I got a new computer. That’s not really news — I’ve had several in my lifetime. What makes it worth mentioning is it is the first computer that I have purchased that wasn’t from the bottom of the barrel, or used, or customer returned, or hand-me-down. Granted this is a factory refurbished computer, but it looks and runs like it is brand new. Let me give you a little rundown of my computer history.
The first computer I ever owned was a Leading Edge (Jokingly referred to as Trailing Edge) Model D. Check out these specs: 256KB of RAM (1/4 of a megabyte), NO hard drive, a single 5 1/4″ floppy disk drive, and a 10″ screen-burned amber monochrome screen. It was pretty much incapable of running software. I did manage to get it to sort of run “Avoid the Noid,” a promo game offered by Domino’s Pizza.
I stepped up to a 386 computer that was handed down from my brother. This thing was special too. The keyboard was soldered to the motherboard because the connector was broken. Beyond that, I liken starting it up to hot-wiring a car. I had to unplug the power cord and hold it just close enough for a spark to jump when pressing the power button. It usually took a few tries to get it to work.
After this computer, I moved up in the world again to another Leading Edge computer. This time a 486 processor and it was almost new. It had been a customer return and I managed to get it for $20. I brought it home, hooked it up and it worked just fine. To this day, I’m not sure why it was returned.
So far, my investments in computers has been that twenty dollars. Time to spend some real money.My next computer was a Packard-Bell (remember them?) Pentium and it cost about $400. I had this computer for 3 or 4 years and it worked well, generally. One day it just died. It turned out to be a fried power supply. Apparently, when you add hardware that regularly draws more power than the power supply can handle, it hastens the date of death. I got it replaced and was good to go again.
I then moved to an Emachines computer that did everything I needed it to. It lasted about 2 years before it just died. I bought a replacement of the same model off of Ebay and had that for a couple more years. When that died, just like the first one, I bought my first laptop. I told the salesman that I wanted the cheapest laptop they have that has WIFI. This laptop brings me to today. I still have that laptop after about 3 years and it still works. It is currently set up as a print and media server on our home network. Our printer isn’t network capable, so this works out well for us.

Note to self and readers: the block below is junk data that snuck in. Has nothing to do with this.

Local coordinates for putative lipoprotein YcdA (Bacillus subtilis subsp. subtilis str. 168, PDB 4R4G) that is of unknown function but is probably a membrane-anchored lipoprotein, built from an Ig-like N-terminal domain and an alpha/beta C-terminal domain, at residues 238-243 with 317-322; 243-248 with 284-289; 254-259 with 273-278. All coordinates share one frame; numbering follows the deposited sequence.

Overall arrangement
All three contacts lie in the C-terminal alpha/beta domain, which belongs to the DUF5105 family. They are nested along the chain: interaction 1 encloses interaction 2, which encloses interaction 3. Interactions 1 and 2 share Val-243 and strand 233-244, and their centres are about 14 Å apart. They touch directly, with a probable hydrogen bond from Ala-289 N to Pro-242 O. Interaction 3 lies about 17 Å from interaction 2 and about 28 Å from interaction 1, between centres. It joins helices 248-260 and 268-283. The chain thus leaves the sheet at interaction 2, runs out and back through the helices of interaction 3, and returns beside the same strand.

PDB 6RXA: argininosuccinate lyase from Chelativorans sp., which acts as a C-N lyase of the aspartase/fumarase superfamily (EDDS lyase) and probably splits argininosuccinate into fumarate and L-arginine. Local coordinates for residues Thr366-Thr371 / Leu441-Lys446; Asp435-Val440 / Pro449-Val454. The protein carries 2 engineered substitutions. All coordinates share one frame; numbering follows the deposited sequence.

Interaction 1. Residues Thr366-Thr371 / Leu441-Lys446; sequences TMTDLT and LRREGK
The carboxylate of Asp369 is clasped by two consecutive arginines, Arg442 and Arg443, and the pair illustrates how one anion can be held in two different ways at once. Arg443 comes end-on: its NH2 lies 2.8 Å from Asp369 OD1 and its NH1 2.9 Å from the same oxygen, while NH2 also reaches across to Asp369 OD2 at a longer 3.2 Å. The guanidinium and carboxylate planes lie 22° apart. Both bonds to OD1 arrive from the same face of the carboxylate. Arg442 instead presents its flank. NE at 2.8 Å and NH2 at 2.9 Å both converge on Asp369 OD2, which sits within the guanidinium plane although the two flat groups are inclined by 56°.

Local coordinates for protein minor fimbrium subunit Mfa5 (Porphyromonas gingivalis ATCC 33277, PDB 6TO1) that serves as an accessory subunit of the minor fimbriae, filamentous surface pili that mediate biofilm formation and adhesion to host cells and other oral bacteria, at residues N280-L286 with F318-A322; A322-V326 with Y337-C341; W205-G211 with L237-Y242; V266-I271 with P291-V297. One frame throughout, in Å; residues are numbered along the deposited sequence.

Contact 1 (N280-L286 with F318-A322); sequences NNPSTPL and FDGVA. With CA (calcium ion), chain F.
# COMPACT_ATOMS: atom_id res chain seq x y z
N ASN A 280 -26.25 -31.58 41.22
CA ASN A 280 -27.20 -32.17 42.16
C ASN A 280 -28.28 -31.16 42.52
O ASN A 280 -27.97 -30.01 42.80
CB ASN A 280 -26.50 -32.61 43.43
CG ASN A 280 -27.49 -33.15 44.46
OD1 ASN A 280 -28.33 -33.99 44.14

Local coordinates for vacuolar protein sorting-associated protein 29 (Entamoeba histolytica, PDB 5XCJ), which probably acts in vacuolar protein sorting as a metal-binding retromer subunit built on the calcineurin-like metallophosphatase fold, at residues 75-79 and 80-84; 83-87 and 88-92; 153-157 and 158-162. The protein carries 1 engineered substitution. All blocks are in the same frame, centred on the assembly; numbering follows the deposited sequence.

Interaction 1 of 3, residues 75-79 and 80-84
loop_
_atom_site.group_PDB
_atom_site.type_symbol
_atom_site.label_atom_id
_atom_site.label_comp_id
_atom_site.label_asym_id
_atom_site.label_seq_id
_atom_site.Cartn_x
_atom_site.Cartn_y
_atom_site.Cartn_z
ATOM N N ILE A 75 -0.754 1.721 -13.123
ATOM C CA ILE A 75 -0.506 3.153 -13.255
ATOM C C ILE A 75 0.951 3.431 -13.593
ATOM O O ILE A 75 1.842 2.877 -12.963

The reason I bought this new computer is because I’ve been really taxing the processor of my old laptop when making videos. I had no clue I’d be making videos when I bought my old laptop, so it wasn’t much of a concern. The main problem was it took way too long to work with file sizes that large.
I bought this new computer with an eye for processing video. It has 8GB of RAM (32,000 times more RAM than my first computer, for those keeping score at home), a 750GB Hard Drive, a multi core processor with Turbo Boost to over-clock when necessary, a widescreen display, HDMI hookups, USB 2.0 and 3.0, and on and on…
I realized how great this new computer was when processing videos like the ones here. It took about an hour and a half to process a 5 minute video on my old computer. On this one, it takes about 10 minutes. Talk about saving time!
I guess the moral of the story is that sometimes it is worth the extra money up front to save time later. While this computer hasn’t paid for itself yet, I’m sure it will in saved time going forward. What have you paid extra for that ended up being totally worth the investment?